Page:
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‘Rocks in My Pocket’ lightens view of the void with dark wit

Signe Baumane’s “Rocks in My Pocket” examines the depression that has afflicted generations of women in her family.
Zeitgeist Films
Signe Baumane’s “Rocks in My Pocket” examines the depression that has afflicted generations of women in her family.

Signe Baumane opens her sardonically hilarious, sneakily moving, autobiographical animated feature, “Rocks in My Pocket,” with what looks like a darker version of one of those chipper psycho-pharmaceutical ads. A beleaguered woman pushes a boulder up a hill and when she gets to the top, the inevitable happens. She flees the onrushing stone and runs into another one just as baleful, which turns into a fetus in utero.

The image alludes, in part, to Albert Camus’s essay “The Myth of Sisyphus,” in which he compares life to the eternal punishment of the title king, who must push a big rock up a hillside, only to watch it roll down, over and over. If this is our life, Camus argues, why live?

Baumane agrees, though her approach to this philosophical question is more genetic, biological, and cultural than existential. It’s also a lot funnier, and more personal.

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For example, she describes in a voice-over narrative, accompanied by gleefully nightmarish animation, her own obsessive thinking about doing herself in, down to soaping the rope so it operates smoothly when she hangs herself.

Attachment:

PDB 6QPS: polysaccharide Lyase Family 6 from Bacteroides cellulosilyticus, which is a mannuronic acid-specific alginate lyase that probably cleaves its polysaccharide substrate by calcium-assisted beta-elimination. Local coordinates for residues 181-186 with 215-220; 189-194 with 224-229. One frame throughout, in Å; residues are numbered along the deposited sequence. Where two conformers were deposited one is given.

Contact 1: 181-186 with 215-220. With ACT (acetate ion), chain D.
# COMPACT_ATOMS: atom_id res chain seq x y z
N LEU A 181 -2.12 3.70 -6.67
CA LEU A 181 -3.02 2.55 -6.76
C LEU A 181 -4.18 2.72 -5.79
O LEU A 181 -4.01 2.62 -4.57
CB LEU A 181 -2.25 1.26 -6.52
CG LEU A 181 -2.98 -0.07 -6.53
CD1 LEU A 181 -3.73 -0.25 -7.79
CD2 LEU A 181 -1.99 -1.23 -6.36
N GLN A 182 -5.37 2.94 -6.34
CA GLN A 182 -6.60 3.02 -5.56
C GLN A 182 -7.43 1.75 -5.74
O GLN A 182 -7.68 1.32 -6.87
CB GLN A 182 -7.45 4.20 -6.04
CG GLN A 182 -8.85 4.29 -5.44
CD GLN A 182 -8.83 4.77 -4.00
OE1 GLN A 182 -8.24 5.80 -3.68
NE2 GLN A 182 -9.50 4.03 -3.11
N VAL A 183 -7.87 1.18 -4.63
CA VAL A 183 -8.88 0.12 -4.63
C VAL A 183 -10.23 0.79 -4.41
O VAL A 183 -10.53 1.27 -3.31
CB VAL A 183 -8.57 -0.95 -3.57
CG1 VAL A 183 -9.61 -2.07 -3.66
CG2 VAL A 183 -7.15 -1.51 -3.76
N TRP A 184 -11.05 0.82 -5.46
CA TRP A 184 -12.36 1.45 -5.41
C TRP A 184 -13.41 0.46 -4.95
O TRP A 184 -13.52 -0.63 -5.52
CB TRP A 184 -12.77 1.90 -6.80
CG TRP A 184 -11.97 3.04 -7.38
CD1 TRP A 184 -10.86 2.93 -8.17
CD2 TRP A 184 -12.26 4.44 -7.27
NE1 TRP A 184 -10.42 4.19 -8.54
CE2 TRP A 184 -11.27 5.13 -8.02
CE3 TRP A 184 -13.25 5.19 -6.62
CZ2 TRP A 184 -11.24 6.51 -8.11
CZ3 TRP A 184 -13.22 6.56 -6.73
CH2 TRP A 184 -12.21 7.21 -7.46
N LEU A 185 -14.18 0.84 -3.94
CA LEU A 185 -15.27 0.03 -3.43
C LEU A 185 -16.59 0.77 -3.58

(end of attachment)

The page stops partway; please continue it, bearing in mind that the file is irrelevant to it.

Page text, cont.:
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Acknowledging that such a preoccupation may not seem normal, she tries to trace the depressive gene back through her family tree. She begins in Latvia in 1949, where a peasant is horrified to see her neighbor Anna, Baumane’s grandmother, standing fully clothed in a shallow river. It seems that, like Virginia Woolf, Anna was trying to drown herself. Unlike Woolf, she forgot to put rocks in her pockets to weigh herself down.

Hence Baumane’s title, and the beginning of an inventive and illuminating verbal and visual metaphor that she artfully and with mordant wit develops throughout the film. She traces the depressive legacy through the generations of those afflicted — all women — relating the sometimes horrific and heartbreaking stories with an arch whimsy, and intercutting the details of her own struggle with the affliction. Her inspired, nightmarish visualization of this indescribable psychic misery might make it more widely comprehensible. The animation comes from a scary, diabolically funny place. Imagine Maurice Sendak’s “Where the Wild Things Are,” but much darker.

Does “Rocks” get to the bottom of the curse of depression? Is suicide a reasonable response to life’s litany of miseries, especially for those living in a country that has been repeatedly invaded from both east and west and has endured the brutal occupations of both Nazis and Soviets? Baumane notes that all the film’s victims are women, and hints that sexist repression might have as much to do with the problem as the cataclysms of history or errant DNA. As for an answer to Camus’s question — the best argument for living is making movies like this.

Peter Keough can be reached at petervkeough@gmail.com.